Wanting to kick off her presidency
with a powerful message, Michelle Bachelet has promised to
implement 36 urgent reforms in her first 100 days in office,
relating to, among others, education, health, social security,
subsidies and equality.
Beginning Monday, all of Bachelet's
newly appointed economic ministers, including Finance Minister
Andres Velasco, will go to work to make that promise possible.
The price tag for the projects is expected to be at least $350
million: the amount of discretionary funds the outgoing Lagos
administration made available for Bachelet. The available funds
could increase if some of the $22 billion budget for 2006 is
Bachelet's number one priority is
adjusting the system of welfare pensions, and reconfiguring
minimum pensions. This project that, according to Labor
Minister Osvaldo Andrade, is all but complete: "The project is
ready, we just need to fine-tune the numbers", he said.
Bachelet plans to provide guaranteed pensions not only to the
elderly, but to housewives as well.
Pension reform is just one area
where Bachelet is looking to make immediate changes. She also
hopes to fast track one of the plan's health care issues,
possibly free hospital attention for citizens over 60 years of
Bachelet's proposed measures
include providing free child care for both working parents with
children under four, and low income working parents with older
The measures also include the
creation of two new ministries, Public Security and
Environment, and electoral reform.
One of the greatest challenges for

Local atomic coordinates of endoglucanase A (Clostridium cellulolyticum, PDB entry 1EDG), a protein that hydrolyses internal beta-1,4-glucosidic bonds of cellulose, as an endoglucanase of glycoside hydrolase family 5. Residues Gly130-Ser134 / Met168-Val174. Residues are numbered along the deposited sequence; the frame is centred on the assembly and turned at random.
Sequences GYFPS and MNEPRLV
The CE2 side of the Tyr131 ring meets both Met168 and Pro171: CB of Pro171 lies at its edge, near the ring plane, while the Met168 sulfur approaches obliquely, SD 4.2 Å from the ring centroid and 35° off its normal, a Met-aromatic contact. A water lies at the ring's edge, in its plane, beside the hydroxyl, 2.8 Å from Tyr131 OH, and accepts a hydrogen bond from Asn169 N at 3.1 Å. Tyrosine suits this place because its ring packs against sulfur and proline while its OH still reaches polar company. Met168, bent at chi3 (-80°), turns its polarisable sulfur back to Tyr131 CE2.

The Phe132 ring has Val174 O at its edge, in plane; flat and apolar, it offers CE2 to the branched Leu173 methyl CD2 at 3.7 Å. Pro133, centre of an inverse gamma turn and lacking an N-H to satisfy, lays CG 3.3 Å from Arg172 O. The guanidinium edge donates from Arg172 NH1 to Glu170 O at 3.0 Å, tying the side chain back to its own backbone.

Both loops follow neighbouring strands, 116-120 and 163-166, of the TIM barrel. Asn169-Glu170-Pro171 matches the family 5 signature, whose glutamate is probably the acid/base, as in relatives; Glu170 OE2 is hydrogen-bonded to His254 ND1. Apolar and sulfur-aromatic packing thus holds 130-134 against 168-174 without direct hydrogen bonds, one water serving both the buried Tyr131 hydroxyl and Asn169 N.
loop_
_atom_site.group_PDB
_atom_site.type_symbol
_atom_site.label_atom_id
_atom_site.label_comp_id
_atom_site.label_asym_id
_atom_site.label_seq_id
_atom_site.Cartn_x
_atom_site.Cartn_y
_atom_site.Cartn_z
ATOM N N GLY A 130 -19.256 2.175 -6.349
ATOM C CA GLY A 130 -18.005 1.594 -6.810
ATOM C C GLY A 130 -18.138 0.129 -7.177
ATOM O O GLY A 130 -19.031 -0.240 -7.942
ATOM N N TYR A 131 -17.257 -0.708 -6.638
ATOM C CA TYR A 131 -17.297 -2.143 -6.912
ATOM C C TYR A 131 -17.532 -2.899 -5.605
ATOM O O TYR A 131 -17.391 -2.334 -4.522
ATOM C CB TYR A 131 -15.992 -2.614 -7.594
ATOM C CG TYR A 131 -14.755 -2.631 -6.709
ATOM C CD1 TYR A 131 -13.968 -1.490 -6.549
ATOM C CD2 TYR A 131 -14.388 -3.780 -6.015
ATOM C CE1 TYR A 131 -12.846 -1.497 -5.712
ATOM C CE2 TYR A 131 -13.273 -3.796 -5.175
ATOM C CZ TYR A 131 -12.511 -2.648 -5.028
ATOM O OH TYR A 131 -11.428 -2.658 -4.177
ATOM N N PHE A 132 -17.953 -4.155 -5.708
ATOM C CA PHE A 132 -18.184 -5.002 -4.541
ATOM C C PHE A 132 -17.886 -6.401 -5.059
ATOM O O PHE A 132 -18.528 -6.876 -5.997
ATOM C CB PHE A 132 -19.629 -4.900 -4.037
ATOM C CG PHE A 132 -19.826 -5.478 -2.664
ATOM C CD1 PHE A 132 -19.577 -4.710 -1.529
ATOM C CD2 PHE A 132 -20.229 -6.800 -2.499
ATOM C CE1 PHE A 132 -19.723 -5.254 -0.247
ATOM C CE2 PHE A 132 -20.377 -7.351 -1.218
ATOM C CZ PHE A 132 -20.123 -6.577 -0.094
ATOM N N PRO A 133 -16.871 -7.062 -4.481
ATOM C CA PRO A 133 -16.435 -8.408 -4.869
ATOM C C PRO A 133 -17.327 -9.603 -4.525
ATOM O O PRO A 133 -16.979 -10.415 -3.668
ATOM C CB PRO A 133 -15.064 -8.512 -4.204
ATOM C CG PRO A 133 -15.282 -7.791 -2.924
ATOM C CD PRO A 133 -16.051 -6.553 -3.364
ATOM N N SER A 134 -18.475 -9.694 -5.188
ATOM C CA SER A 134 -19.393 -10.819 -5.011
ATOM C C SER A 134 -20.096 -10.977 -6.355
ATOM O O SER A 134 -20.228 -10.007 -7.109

Bachelet is to encourage more equitable income distribution in
a country where 8 percent of Chileans earn less than US$560 per
month, unemployment has only recently dropped under 10 percent,
and poverty is still a major issue.
Eighty percent of Bachelet's measures will require new laws.
However, her ability to push through these reforms will be
greatly bolstered by her party having a majority in both houses
of government for the first time since Chile's transition to
democracy began in 1990.
Motor vehicles manufacturer DaimlerChrysler Mexico, the
third largest player in that country announced that it will
invest $ 1 billion to modernize its facility in Toluca
and to construct an industrial complex for
its suppliers. The facility of Toluca started operations in
1964 and is the most important of the company in Mexico. From
1998 to 2002 the company invested $ 2 billion in
Mexico to develop the model PT Cruiser in Toluca, and to
produce Dodge Ram in its facility of Saltillo, Coahuila. In
Toluca, DaimlerChrysler Mexico employs 2,700 people.